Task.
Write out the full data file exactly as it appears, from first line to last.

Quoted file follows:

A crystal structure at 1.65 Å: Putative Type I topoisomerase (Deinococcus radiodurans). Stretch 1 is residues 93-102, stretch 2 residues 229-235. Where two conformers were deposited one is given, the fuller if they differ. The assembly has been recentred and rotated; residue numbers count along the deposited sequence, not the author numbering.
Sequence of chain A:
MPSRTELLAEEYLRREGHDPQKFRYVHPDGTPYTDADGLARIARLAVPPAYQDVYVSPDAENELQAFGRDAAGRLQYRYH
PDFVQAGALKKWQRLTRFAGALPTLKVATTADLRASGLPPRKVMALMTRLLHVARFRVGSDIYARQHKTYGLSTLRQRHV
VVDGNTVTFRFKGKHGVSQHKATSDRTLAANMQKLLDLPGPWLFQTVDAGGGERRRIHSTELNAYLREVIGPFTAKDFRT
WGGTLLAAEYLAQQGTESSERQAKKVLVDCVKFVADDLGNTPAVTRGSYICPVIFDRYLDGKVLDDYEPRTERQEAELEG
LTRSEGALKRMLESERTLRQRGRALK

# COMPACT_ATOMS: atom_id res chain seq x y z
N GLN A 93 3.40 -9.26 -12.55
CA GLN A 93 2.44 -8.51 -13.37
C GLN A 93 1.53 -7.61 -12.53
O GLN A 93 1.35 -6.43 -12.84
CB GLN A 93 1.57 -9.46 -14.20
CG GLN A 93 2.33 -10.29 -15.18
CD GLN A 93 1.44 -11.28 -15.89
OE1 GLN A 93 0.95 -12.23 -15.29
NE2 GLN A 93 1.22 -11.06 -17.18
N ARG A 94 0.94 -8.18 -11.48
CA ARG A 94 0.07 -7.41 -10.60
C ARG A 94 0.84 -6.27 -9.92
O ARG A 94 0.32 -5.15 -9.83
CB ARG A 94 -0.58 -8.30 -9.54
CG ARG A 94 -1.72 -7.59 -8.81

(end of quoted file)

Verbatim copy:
A crystal structure at 1.65 Å: Putative Type I topoisomerase (Deinococcus radiodurans). Stretch 1 is residues 93-102, stretch 2 residues 229-235. Where two conformers were deposited one is given, the fuller if they differ. The assembly has been recentred and rotated; residue numbers count along the deposited sequence, not the author numbering.
Sequence of chain A:
MPSRTELLAEEYLRREGHDPQKFRYVHPDGTPYTDADGLARIARLAVPPAYQDVYVSPDAENELQAFGRDAAGRLQYRYH
PDFVQAGALKKWQRLTRFAGALPTLKVATTADLRASGLPPRKVMALMTRLLHVARFRVGSDIYARQHKTYGLSTLRQRHV
VVDGNTVTFRFKGKHGVSQHKATSDRTLAANMQKLLDLPGPWLFQTVDAGGGERRRIHSTELNAYLREVIGPFTAKDFRT
WGGTLLAAEYLAQQGTESSERQAKKVLVDCVKFVADDLGNTPAVTRGSYICPVIFDRYLDGKVLDDYEPRTERQEAELEG
LTRSEGALKRMLESERTLRQRGRALK

# COMPACT_ATOMS: atom_id res chain seq x y z
N GLN A 93 3.40 -9.26 -12.55
CA GLN A 93 2.44 -8.51 -13.37
C GLN A 93 1.53 -7.61 -12.53
O GLN A 93 1.35 -6.43 -12.84
CB GLN A 93 1.57 -9.46 -14.20
CG GLN A 93 2.33 -10.29 -15.18
CD GLN A 93 1.44 -11.28 -15.89
OE1 GLN A 93 0.95 -12.23 -15.29
NE2 GLN A 93 1.22 -11.06 -17.18
N ARG A 94 0.94 -8.18 -11.48
CA ARG A 94 0.07 -7.41 -10.60
C ARG A 94 0.84 -6.27 -9.92
O ARG A 94 0.32 -5.15 -9.83
CB ARG A 94 -0.58 -8.30 -9.54
CG ARG A 94 -1.72 -7.59 -8.81